Please don't be apologising


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Subject: RE: Dave Harker, Fakesong
From: GUEST,Pseudonymous
Date: 07 Feb 20 - 10:34 AM

Gammon and Knevett seem at one point to be making the same point about Bearman that I did, but in more detail.

I note the idea that Sharp was part of a widespread 'romantic' view of the peasantry. My view again! And they then go on to discuss this in more detail later in the piece.

G and K acknowledge Harker as the pioneer of the idea of mediation. A balanced and interesting discussion, which is just what you would expect from Vic Gammon, whose work I admire.


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Subject: RE: Dave Harker, Fakesong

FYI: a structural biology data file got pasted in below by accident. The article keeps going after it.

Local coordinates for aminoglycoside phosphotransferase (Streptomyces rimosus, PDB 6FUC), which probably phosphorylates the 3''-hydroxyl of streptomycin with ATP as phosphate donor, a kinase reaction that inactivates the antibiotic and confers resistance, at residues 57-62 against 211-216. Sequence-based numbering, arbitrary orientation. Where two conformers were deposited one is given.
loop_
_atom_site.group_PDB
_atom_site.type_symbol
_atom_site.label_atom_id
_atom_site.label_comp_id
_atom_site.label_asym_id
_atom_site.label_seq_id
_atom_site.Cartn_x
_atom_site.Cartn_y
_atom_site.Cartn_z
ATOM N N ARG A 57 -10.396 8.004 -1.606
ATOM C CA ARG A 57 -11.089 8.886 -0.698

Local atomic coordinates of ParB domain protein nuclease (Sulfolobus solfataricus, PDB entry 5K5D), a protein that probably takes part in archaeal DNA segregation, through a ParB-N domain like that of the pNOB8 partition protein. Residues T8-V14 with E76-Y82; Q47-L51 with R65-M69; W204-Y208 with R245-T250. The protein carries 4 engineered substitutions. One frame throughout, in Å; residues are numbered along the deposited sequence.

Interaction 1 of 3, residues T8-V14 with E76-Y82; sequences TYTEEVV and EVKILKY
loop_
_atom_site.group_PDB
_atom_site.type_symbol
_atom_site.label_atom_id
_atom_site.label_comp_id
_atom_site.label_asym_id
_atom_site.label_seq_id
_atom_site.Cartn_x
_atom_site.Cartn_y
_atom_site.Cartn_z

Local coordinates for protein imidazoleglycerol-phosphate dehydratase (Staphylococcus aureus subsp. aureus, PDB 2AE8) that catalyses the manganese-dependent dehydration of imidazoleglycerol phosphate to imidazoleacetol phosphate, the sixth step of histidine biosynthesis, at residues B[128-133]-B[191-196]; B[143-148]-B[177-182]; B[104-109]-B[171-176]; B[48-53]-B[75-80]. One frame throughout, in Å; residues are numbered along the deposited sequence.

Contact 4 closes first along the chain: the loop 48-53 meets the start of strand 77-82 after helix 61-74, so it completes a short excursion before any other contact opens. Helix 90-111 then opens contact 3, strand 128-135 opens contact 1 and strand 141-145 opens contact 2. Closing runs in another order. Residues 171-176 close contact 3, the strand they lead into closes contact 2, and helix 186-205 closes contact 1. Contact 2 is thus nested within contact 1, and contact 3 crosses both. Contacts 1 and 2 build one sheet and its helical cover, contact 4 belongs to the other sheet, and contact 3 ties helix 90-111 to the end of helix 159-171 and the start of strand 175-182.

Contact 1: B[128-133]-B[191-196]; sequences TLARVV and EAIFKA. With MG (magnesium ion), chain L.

From: GUEST,Pseudonymous
Date: 07 Feb 20 - 10:22 AM

@ Brian: I have downloaded the Gammon and Knevett piece. Thanks for the reference. NB I had seen the Gammon 'One for the Money' piece, which is interesting, mentioned earlier in the thread.


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Subject: RE: Dave Harker, Fakesong
From: GUEST,Pseudonymous
Date: 07 Feb 20 - 10:19 AM

Pro Boer I should have put sorry.


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Subject: RE: Dave Harker, Fakesong
From: GUEST,Pseudonymous
Date: 07 Feb 20 - 10:15 AM

@ Jag

The thought I had about Sharp took me back to the recent Scottish Independence debate. The question was raised earlier about Sharp's intentions re England and the other parts of the UK. He seems to me to be an example of an English person who regards his 'nation' as English rather than British. This happens. And the English aren't the only ones: I knew a foreign language student who wrote a thesis including examples of the French press calling Gordon Brown the 'English Prime Minister'.

Apparently Sharp upset some people by being Pro-war, so not as 'jingoistic' as all that. At the end of the day you can only read 'Some Thoughts' and make your own mind up.